Eight chapters of Maimonides on Ethics/Chapter VII

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Chapter VII

Concerning the Barrier (Between God and Man) and its Signification[1]

Many passages are found in the Midrash, the Haggadah, and also the Talmud, which state that some of the prophets beheld God from behind many barriers, and some from behind only a few, according to the proximity of the prophet to Him, and the degree of his prophetic power.[2] Consequently, the Rabbis said that Moses, our teacher, saw God from behind a single, clear, that is transparent, partition. As they express it, “He (Moses) looked through a translucent specularia”.[3] Specularia is the name of a mirror made of some transparent body like crystal or glass, as is explained at the end of Tractate Kelim.[4]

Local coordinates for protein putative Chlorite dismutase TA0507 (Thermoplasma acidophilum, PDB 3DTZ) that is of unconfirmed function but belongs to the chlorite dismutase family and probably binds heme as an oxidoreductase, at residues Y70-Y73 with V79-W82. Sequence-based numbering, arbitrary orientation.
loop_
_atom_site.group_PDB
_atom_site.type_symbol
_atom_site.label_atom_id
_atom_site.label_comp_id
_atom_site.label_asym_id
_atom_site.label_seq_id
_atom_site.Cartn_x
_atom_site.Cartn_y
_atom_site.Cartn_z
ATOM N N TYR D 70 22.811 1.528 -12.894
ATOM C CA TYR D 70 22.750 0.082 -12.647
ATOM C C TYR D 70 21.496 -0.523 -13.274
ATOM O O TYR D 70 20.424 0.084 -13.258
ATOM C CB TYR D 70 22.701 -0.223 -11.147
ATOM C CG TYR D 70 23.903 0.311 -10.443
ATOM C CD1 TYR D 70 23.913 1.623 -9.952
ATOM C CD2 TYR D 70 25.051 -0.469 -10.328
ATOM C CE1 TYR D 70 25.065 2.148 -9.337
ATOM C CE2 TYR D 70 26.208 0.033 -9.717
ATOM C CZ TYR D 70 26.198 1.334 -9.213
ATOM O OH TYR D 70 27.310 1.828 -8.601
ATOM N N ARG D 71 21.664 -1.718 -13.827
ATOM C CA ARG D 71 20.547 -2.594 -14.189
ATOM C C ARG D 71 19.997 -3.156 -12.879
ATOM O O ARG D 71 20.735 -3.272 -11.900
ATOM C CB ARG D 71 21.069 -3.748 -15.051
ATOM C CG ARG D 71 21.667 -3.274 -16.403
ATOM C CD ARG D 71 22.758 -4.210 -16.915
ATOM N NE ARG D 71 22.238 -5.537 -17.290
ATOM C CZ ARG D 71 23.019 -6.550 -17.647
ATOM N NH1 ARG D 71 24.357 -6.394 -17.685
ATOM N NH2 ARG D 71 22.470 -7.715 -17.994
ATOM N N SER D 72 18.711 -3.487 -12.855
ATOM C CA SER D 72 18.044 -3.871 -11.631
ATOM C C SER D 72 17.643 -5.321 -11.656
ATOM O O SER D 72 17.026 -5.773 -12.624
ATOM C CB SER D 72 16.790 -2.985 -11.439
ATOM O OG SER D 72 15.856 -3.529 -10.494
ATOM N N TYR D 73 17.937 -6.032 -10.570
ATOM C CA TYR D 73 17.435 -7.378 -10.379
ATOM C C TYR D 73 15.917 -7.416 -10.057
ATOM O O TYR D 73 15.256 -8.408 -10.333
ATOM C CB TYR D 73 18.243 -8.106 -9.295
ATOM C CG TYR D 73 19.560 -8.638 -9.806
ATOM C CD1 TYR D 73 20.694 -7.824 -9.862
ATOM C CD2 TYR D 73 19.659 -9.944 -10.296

Let me now explain the above statement. In accordance with what we have made clear in Chapter II, virtues are either intellectual or moral. Similarly, vices are intellectual, as ignorance, stupidity, and want of understanding; or they are moral as inordinate lust, pride, irascibility, anger, impudence, avarice, and many other similar defects, a list of which we have given and explained in Chapter IV. Each of these defects is as a partition separating man from God, the Most High. This is what the prophet meant when he said, “But your iniquities have ever made a separation between you and your God”;[5] which means that our sins—which, as we have said, are the evil qualities—are the partitions which separate us from God.[6]